Don’t let the upright riding position and panniers confuse you, this is a ballistic 173bhp V-twin.
With a full 23-litre fuel tank the GT initially feels a little top heavy but once on the move, and as the fuel depletes, the handling is impressive. The two road semi-active suspension settings Comfort and Street are designed for road riding, mainly to promote comfort, and safety rather than performance. The semi-active WP suspension works overtime to keep the bike level constantly changing compression and rebound on the move, and it works hard to reduce fork dive under heavy braking. It works really well, and is more than sufficient for fast road riding.
Whilst you’re having all this fun you have the peace of mind of safety in reserve thanks to the cornering ABS and traction control. The ABS is always constant, doesn’t change via the modes and can’t be changed on the move. However, the traction control is linked to the rider modes, Sport, Street and Rain.
On the motorway the ergonomics feel natural, you’re sat in the bike not on top of it, the bars are wide and comfortable, and they’re also adjustable. The pegs aren’t up near your backside, and at motorway speed there’s little vibration from the twin.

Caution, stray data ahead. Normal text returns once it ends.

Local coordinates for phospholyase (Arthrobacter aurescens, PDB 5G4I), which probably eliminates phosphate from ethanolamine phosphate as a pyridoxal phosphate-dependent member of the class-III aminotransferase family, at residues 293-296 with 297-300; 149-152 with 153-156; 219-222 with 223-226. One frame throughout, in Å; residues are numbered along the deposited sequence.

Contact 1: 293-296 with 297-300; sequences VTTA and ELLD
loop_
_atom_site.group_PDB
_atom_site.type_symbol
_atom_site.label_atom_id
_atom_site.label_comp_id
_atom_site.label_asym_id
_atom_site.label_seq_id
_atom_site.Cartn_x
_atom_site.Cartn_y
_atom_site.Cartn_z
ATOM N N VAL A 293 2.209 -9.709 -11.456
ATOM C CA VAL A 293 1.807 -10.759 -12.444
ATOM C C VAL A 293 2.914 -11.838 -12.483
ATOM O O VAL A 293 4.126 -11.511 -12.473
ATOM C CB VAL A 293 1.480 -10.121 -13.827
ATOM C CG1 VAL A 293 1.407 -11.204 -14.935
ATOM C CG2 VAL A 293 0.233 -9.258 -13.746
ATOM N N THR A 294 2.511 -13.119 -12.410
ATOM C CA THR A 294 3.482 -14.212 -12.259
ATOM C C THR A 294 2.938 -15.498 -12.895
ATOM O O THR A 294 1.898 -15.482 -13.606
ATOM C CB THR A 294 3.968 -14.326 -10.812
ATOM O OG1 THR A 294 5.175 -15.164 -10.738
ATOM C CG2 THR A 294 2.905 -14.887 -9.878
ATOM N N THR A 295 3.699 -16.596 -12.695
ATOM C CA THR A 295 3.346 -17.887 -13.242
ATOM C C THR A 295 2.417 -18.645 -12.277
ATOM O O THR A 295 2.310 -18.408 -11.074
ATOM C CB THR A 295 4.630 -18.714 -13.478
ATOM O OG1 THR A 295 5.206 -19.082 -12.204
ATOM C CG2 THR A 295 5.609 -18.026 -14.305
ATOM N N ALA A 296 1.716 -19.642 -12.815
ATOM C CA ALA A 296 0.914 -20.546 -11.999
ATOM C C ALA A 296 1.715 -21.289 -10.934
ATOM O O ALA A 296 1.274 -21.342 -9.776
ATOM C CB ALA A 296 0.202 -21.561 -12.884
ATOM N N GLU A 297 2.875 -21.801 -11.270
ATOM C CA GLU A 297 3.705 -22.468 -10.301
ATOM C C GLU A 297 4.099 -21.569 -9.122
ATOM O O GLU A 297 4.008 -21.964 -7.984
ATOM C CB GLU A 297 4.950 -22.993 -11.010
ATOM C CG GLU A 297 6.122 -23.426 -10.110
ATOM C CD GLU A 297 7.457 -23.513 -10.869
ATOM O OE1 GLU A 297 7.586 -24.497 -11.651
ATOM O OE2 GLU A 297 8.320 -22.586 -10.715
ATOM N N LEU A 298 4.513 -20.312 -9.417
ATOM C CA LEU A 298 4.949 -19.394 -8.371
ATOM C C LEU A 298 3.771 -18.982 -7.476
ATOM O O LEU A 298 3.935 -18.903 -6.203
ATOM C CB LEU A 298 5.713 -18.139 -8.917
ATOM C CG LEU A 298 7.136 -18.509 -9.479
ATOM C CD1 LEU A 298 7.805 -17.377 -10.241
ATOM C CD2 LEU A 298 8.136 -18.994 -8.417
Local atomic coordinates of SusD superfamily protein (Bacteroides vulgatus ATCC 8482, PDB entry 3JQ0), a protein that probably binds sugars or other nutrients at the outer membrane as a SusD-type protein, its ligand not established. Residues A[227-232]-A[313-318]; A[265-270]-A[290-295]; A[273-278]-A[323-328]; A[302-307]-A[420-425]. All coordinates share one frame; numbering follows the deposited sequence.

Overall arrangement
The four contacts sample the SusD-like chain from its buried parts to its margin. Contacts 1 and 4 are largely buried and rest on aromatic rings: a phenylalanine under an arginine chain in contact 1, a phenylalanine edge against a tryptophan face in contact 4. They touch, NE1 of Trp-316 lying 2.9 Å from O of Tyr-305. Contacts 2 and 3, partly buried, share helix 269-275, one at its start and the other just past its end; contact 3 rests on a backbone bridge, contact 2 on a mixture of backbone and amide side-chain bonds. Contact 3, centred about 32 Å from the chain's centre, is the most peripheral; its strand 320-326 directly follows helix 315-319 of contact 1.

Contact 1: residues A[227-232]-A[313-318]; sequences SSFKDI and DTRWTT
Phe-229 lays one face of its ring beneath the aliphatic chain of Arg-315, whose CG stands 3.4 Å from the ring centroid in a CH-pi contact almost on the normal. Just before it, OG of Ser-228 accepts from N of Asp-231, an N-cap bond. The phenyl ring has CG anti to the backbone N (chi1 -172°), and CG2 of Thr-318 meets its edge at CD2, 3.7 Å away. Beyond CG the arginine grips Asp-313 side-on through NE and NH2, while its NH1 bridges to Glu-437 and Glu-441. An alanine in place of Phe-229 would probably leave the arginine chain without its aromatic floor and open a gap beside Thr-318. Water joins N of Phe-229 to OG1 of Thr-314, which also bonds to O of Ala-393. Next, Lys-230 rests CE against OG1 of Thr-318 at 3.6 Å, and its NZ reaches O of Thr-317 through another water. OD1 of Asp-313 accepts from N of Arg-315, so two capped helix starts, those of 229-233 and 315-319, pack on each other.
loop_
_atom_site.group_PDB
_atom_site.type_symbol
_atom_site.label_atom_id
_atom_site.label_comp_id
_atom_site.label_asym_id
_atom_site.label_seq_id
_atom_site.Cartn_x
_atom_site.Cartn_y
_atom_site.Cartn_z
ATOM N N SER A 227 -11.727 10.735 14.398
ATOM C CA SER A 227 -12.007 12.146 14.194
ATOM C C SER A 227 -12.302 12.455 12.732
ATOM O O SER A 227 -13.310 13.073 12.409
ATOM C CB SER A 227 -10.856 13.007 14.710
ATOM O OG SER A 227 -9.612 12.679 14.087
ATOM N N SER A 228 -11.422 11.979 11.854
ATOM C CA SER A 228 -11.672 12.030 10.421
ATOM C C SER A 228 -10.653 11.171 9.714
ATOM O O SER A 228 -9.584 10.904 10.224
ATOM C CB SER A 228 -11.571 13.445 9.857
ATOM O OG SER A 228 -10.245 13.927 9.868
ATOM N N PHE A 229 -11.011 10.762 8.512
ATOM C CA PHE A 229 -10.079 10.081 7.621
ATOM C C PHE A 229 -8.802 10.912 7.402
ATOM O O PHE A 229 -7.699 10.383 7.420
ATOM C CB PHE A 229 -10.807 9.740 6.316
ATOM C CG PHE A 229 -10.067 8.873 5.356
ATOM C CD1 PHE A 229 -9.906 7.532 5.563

The new GT uses the same LC8 engine platform as the Super Duke R and Super Adventure. The modified fly-by-wire motor now produces a claimed 173bhp, the same as the Super Duke R with a whopping 106ftlb of torque. While the figures match the R, the torque has moved lower in the rev range to suit the GT’s sports touring focus. There are also three rider modes (sport, street and rain) to help deliver all that power in the best possible way.
The standard Super Duke, on which the GT is heavily based, has proven reliable, without any major issues. KTM has a growing reputation for producing reliable bikes and the quality and finish is high, as is the level of components used.
At £16,299 it’s a comparatively expensive way to tour at speed when you compare it to BMW’s award winning S1000XR; even Ducati’s all-new 2018 Multistrada 1260 is cheaper.
Traction control, cornering ABS and WP semi-active suspension come as standard. The fuel tank has increased to 23l and the GT receives a manually adjustable screen. Additionally, there are heated grips, cruise control, quickshifter (up only) and tyre pressure sensors – all as standard. There’s even integrated indicators and adaptive LED cornering lights, which illuminate progressively dependant on the bike’s lean angle.